caisson foundation[′kā‚sän fou̇n′dā·shən]
A permanent substructure that, while being sunk into position, permits excavation to proceed inside and also provides protection for the workers against water pressure and collapse of soil. The term caisson covers a wide range of foundation structures. Caissons may be open, pneumatic, or floating type; deep or shallow; large or small; and of circular, square, or rectangular cross section. The walls may consist of timber, temporary or permanent steel shells, or thin or massive concrete. Large caissons are used as foundations for bridge piers, deep-water wharves, and other structures. Small caissons are used singly or in groups to carry such loads as building columns. Caissons are used where they provide the most feasible method of passing obstructions, where soil cannot otherwise be kept out of the bottom, or where cofferdams cannot be used. See Bridge
The bottom rim of the caisson is called the cutting edge (see illustration). The edge is sharp or narrow and is made of, or faced with, structural steel. The narrowness of the edge facilitates removal of ground under the shell and reduces the resistance of the soil to descent of the caisson.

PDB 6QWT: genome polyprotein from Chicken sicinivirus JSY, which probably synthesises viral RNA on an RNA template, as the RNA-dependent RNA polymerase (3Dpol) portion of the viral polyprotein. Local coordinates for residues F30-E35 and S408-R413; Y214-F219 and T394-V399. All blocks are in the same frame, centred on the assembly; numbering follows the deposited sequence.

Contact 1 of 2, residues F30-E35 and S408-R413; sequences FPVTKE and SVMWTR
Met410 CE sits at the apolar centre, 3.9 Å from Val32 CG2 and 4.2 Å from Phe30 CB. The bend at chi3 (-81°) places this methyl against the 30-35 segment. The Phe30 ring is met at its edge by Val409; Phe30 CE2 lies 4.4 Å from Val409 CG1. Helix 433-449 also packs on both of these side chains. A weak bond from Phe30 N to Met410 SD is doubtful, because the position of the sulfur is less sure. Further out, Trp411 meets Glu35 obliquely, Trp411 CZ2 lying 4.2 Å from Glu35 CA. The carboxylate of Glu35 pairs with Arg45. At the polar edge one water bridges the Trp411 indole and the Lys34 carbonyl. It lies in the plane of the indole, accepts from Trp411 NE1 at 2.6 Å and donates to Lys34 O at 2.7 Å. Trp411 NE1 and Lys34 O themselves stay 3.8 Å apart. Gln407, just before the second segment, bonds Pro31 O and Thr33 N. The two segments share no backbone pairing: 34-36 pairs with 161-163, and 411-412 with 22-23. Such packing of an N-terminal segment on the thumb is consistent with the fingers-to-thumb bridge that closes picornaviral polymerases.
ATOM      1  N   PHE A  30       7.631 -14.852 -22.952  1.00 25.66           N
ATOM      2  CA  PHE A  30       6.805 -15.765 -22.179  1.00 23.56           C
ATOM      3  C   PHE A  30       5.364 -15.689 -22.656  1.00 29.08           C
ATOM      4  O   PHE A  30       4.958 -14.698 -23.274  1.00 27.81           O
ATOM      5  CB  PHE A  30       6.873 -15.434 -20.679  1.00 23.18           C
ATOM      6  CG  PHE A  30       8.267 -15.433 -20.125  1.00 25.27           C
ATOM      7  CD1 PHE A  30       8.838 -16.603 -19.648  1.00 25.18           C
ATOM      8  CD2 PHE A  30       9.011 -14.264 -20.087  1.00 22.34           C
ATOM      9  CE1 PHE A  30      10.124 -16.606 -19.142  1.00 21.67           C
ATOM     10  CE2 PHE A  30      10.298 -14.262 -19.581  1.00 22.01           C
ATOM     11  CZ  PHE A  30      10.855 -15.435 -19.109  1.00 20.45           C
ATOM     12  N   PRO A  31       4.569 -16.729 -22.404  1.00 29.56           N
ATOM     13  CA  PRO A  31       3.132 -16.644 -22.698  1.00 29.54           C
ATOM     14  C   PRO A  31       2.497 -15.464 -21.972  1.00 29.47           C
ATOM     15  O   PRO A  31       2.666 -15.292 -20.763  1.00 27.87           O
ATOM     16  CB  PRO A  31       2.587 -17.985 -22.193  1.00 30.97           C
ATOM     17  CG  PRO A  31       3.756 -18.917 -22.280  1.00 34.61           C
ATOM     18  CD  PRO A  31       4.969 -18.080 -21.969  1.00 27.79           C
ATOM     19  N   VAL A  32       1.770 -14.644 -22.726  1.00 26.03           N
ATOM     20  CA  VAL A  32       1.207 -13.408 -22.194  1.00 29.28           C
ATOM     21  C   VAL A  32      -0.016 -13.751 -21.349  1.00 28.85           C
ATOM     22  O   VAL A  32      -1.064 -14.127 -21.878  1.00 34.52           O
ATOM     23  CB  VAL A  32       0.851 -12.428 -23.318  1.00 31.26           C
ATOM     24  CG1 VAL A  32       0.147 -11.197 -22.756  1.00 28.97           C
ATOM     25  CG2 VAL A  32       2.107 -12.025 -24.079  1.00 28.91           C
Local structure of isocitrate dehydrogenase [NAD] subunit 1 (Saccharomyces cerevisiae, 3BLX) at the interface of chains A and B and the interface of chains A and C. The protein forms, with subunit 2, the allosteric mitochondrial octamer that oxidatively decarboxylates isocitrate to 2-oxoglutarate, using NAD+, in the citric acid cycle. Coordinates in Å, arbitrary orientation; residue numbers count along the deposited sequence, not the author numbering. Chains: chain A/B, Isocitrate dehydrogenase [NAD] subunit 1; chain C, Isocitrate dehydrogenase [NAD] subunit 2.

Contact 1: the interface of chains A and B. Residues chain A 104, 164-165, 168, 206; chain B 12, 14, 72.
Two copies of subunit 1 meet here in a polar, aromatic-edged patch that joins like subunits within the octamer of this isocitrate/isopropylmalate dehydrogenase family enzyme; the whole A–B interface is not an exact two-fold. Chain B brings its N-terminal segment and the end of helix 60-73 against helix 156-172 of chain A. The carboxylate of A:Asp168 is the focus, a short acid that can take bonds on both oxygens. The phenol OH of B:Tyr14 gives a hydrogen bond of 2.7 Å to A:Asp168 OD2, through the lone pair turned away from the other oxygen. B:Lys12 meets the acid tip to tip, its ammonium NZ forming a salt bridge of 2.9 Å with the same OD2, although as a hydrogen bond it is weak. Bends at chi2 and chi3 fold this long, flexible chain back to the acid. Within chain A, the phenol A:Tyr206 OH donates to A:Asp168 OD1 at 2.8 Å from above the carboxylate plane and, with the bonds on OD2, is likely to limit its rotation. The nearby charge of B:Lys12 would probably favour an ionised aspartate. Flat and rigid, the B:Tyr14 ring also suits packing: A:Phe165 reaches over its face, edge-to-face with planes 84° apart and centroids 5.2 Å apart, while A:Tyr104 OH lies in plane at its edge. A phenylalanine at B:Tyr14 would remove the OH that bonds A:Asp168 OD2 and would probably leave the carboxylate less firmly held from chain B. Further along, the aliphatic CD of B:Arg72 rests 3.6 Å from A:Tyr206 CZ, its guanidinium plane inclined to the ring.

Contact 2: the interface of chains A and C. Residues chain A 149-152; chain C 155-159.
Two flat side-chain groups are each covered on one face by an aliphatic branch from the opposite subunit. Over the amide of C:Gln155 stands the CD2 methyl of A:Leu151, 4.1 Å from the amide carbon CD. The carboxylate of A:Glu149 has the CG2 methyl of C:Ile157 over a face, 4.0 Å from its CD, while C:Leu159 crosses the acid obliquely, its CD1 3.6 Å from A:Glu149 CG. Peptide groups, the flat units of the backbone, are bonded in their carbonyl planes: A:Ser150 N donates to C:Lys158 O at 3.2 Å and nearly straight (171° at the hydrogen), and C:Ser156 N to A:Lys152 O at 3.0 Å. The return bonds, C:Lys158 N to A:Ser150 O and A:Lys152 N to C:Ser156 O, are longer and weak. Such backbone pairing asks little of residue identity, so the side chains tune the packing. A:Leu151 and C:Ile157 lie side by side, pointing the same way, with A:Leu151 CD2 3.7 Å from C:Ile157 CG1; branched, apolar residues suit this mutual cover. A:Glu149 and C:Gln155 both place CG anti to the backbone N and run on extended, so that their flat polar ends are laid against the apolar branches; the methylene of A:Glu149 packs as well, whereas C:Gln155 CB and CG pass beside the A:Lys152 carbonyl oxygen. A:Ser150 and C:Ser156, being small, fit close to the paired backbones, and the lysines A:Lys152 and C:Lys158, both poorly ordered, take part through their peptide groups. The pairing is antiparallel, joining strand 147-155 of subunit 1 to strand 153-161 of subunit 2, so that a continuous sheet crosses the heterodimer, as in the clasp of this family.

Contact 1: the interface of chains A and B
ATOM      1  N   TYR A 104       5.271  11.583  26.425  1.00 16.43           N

An open caisson is a shaft open at both ends. It is used in dry ground or in moderate amounts of water. A pneumatic caisson is like a box or cylinder in shape; but the top is closed and thus compressed air can be forced inside to keep water and soil from entering the bottom of the shaft. A pneumatic caisson is used where the soil cannot be excavated through open shafts or where soil conditions are such that the upward pressure must be balanced. A floating or box caisson consists of an open box with sides and closed bottom, but no top. It is usually built on shore and floated to the site where it is weighted and lowered onto a bed previously prepared by divers. See Foundations